Elmore Leonard's 10 Rules for (Criminal) Success and Happiness

Timothy Olyphant, star of TV’s Justified, reads a passage from the 1976 novel Swag.
A detail from an old cover of Leonard's Swag ( Dell )

Elmore Leonard, who died almost exactly one year ago, was probably the most cinematic novelist in the English language, known for his unerringly spare prose and ear-pleasing dialogue. Despite this, his writing suffered notoriously bumpy transitions from the page to the screen. It wasn’t for lack of trying: More than two dozen of Leonard’s novels and short stories have been adapted for film or television.

Among the most successful of these adaptations, as I argued in this essay, has been FX’s Justified, which will enter its sixth and final season next year. To coincide with its publication of Elmore Leonard: Four Novels of the 1970s, the Library of America sent The Atlantic this video of Timothy Olyphant, the star of Justified, reading a passage from one of those novels, Swag.

Published in 1976, Swag is the story of two men, Frank Ryan and Ernest “Stick” Stickley. (The latter would reappear as the protagonist of Leonard’s 1983 novel Stick, which was adapted into a very bad motion picture starring and directed by Burt Reynolds.) The two meet when Stick boosts a car from the dealership where Frank is working. Frank initially identifies Stick to the police but later, at trial, changes his mind, enabling Stick to get off. He does this in part due to the coincidence of their first names. As he explains, “I started thinking about that old saying about being frank and earnest. You be frank and I’ll be earnest.” But the principal reason Frank allows Stick to stay out of jail is that he’s looking for a partner with whom to undertake a series of armed robberies.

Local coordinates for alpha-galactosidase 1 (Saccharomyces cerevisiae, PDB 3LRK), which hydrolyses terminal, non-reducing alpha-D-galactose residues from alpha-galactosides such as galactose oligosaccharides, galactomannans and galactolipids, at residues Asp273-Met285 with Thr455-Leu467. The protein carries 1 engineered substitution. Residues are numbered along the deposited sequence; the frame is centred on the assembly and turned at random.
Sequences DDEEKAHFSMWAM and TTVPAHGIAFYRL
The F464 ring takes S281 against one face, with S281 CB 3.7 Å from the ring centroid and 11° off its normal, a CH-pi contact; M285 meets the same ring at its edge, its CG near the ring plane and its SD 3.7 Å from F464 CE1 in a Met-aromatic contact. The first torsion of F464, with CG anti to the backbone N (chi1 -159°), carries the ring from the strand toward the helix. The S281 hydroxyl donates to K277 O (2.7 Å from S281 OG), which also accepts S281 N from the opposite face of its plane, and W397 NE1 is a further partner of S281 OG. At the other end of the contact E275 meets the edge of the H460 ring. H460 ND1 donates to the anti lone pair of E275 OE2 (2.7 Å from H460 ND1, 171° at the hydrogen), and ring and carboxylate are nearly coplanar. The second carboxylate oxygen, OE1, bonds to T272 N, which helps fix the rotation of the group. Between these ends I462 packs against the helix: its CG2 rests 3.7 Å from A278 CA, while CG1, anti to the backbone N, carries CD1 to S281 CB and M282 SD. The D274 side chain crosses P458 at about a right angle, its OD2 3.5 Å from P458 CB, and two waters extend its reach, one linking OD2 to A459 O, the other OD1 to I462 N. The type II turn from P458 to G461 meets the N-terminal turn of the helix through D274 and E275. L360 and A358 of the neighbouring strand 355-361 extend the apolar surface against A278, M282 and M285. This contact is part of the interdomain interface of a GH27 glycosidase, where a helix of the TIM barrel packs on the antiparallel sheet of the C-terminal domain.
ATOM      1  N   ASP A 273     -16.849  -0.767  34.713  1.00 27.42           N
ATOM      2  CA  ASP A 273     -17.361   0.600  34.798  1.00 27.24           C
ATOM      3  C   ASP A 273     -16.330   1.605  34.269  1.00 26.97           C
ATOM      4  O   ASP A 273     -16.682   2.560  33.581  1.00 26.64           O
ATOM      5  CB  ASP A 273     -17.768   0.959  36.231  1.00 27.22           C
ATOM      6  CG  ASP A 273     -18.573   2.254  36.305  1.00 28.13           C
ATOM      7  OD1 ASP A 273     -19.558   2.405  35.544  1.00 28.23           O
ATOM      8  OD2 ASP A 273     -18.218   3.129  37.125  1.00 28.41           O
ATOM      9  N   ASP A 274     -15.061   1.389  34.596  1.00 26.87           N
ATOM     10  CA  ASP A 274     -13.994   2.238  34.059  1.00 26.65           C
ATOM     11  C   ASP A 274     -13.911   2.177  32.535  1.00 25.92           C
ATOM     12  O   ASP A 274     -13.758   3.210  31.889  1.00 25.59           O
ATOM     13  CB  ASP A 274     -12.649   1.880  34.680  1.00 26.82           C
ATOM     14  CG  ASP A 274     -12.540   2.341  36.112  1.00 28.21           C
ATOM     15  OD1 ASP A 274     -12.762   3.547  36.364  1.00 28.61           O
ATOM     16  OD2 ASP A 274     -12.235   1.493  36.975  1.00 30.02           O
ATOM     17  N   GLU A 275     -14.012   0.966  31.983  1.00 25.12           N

Frank has it all thought out, right down to a list of “10 rules for success and happiness” by which the two men should abide in order to make their criminal enterprise a success. (The initial title of the published novel was Ryan’s Rules.) It’s no coincidence that these rules bear a notable resemblance to the 10 rules on writing that Leonard later offered to the New York Times, which placed a heavy emphasis on concision. As Frank explained in his admonition number two: “Never say more than is necessary.” Olyphant’s reading begins as Stick is looking over these rules after a night of heavy drinking with Frank.

Elmore Leonard: Four Novels of the 1970s is edited by Leonard’s longtime researcher and friend, Gregg Sutter. Also featured in the collection are the novels Fifty-Two Pickup, Unknown Man No. 89, and The Switch. The last of these was adapted into the new Jennifer Aniston movie, Life of Crime. My review will appear tomorrow when Life of Crime opens nationally.

Presented by

Christopher Orr is a senior editor and the principal film critic at The Atlantic. He has written on movies for The New Republic, LA Weekly, Salon, and The New York Sun, and has worked as an editor for numerous publications.

A New York City Minute, Frozen in Time

This wildly inventive short film takes you on a whirling, spinning tour of the Big Apple

Join the Discussion

After you comment, click Post. If you’re not already logged in you will be asked to log in or register with Disqus.

Please note that The Atlantic's account system is separate from our commenting system. To log in or register with The Atlantic, use the Sign In button at the top of every page.

blog comments powered by Disqus

Video

A New York City Minute, Frozen in Time

This short film takes you on a whirling tour of the Big Apple

Video

What Happened to the Milky Way?

Light pollution has taken away our ability to see the stars. Can we save the night sky?

Video

The Faces of #BlackLivesMatter

Scenes from a recent protest in New York City

Video

Ruth Bader Ginsburg on Life

The Supreme Court justice talks gender equality and marriage.

Video

The Pentagon's $1.5 Trillion Mistake

The F-35 fighter jet was supposed to do everything. Instead, it can barely do anything.

More in Entertainment

Just In